New research from Stephen Schwartz of Brookhaven National Lab [suggests] that the Earth’s climate is only about one-third as sensitive to carbon dioxide as the IPCC assumes. Schwartz’s study is “in press” at the Journal of Geophysical Research and you can download a preprint of the study here.Got that? If Schwartz's research is correct -- and like other warmists, he's using the deservedly maligned climate models to read this crystal ball -- a doubling of atmospheric carbon dioxide will see temperature increases above natural warming just one-third warmer than warmists insist on. Warmists' crystal balls predict there carbon dioxide levels will be roughly double that of the pre-Industrial Revolution era sometime around 2070; If Schwartz's research is right, we can look forward to a 0.6 degree Celsius surcharge in 2070 due to that doubling.
According to Schwartz’s results, which are based on the empirical relationship between trends in surface temperature and ocean heat content, doubling the CO2 concentration in the atmosphere would result in a 1.1oC increase in average temperature (0.1–2.1oC, two standard deviation uncertainty range).
If he's right, seems a reasonable price to pay for the industry that keeps us all alive.
Joel Schwartz at Planet Gore highlights three more important points of Stephen Schwartz's research:
That last point is important. Although Schwartz is using the same system of climate models as other warmists, unlike those other models Schwartz's is able to explain the rising and falling and rising and falling of temperatures over the twentieth century, and the temperature decline since 1998.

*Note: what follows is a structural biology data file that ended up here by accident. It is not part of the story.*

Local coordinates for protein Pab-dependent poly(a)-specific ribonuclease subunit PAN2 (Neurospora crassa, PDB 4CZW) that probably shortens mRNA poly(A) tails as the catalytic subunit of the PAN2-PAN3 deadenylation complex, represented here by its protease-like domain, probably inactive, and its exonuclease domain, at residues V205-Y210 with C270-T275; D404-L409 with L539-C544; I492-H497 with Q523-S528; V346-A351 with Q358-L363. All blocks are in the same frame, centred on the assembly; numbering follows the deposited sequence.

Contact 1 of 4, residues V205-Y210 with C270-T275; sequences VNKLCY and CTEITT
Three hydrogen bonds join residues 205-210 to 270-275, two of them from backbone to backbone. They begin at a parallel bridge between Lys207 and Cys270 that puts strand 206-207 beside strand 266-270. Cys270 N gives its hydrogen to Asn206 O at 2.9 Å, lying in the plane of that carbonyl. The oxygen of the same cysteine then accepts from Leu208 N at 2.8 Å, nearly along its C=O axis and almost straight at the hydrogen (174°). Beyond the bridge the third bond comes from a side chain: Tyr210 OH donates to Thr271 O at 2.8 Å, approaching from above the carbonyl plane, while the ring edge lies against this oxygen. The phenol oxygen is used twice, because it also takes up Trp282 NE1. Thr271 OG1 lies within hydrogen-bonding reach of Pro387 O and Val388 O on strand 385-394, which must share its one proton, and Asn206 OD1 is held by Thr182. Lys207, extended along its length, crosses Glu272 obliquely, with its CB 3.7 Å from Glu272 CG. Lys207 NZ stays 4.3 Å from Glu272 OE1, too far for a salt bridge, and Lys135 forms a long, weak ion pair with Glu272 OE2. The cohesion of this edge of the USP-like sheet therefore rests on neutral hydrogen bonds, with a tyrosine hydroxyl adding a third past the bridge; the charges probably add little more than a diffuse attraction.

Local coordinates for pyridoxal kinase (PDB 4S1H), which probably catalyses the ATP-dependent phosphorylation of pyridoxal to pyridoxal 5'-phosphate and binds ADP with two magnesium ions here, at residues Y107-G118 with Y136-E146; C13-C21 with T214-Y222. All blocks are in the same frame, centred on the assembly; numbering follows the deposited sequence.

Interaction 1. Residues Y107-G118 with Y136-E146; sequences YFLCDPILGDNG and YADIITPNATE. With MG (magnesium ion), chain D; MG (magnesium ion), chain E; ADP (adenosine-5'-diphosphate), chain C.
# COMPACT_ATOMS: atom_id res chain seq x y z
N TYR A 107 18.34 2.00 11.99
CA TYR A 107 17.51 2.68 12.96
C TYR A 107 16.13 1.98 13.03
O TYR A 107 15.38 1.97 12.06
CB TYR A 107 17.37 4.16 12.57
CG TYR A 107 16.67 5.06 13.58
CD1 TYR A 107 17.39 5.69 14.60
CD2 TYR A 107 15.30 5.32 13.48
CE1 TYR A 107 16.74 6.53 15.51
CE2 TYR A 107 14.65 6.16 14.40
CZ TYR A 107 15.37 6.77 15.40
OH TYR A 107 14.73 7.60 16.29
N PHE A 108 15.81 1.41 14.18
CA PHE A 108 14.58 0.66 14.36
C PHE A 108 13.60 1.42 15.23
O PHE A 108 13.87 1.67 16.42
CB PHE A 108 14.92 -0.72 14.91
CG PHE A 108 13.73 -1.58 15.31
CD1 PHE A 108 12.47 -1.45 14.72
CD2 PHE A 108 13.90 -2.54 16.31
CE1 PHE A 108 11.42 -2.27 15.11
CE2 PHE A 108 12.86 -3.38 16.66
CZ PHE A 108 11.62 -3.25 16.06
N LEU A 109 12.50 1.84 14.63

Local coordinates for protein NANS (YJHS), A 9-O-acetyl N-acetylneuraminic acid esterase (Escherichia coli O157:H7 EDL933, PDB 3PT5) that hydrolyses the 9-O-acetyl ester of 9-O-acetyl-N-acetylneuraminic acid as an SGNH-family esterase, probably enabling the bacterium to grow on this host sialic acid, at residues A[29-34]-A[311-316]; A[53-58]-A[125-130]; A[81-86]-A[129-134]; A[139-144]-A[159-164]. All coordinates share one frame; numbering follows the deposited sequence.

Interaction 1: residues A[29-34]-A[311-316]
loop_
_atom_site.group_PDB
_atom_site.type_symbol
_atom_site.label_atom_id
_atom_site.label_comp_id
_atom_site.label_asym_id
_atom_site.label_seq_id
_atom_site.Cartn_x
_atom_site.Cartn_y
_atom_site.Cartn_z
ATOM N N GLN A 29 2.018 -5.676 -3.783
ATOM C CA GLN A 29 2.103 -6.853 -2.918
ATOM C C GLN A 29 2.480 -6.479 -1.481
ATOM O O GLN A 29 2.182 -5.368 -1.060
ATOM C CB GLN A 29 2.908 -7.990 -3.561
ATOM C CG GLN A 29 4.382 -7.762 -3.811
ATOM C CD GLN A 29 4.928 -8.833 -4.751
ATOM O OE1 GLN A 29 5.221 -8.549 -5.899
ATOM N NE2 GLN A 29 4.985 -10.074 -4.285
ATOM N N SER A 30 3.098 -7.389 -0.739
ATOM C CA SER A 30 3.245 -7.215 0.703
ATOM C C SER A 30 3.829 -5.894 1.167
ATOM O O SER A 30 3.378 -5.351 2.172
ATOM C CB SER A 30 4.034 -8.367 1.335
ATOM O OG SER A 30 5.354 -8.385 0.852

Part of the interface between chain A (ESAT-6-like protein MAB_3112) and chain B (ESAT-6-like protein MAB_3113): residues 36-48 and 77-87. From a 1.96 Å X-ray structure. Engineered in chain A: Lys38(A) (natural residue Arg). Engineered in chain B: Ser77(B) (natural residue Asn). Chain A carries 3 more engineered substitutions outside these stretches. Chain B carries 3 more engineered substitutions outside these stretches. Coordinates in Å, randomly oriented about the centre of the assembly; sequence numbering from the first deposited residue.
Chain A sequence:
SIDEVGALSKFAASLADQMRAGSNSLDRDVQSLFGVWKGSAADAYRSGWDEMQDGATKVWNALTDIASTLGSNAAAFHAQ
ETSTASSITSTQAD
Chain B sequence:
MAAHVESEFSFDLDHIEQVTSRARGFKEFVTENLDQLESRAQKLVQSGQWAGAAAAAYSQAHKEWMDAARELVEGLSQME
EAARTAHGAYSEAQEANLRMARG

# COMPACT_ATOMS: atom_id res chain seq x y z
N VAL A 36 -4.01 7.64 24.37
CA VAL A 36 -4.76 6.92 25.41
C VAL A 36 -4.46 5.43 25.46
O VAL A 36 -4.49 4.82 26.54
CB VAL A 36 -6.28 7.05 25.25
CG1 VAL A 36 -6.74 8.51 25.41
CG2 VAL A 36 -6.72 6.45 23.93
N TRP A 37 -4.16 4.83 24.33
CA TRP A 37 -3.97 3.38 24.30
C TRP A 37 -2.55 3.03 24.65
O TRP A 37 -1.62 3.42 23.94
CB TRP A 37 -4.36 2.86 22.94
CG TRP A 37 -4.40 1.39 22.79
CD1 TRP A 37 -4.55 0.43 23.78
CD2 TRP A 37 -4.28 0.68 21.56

Schwartz is careful to include the appropriate caveats to his results. But he also shows that his estimates are consistent with much of the previous literature on the subject.
- Aerosols have a relatively small effect on temperature. A doubling of CO2 has an estimated climate “forcing” of 2.7 watts per square centimeter (W/cm2). In contrast, actual aerosol concentrations during the 20th Century had a forcing of -0.3 W/cm2 with a large uncertainty range that could mean either net cooling or net warming from aerosols.
- The response time, or “time constant”, of the climate to greenhouse gas forcing is relatively small—only five years. In other words, there’s hardly any additional warming “in the pipeline” from previous greenhouse gas emissions. This is in contrast to the IPCC, which predicts that the Earth’s average temperature will rise an additional 0.6oC during the 21st Century even if greenhouse gas concentrations stopped increasing.
Joel Schwartz has the summary at Planet Gore: Overcoming the "Consensus" in One Fell Swoop.
Stephen Schwartz has the full research paper here: Heat Capacity, Time Constant & Sensitivity of Earth's Climate System [pdf].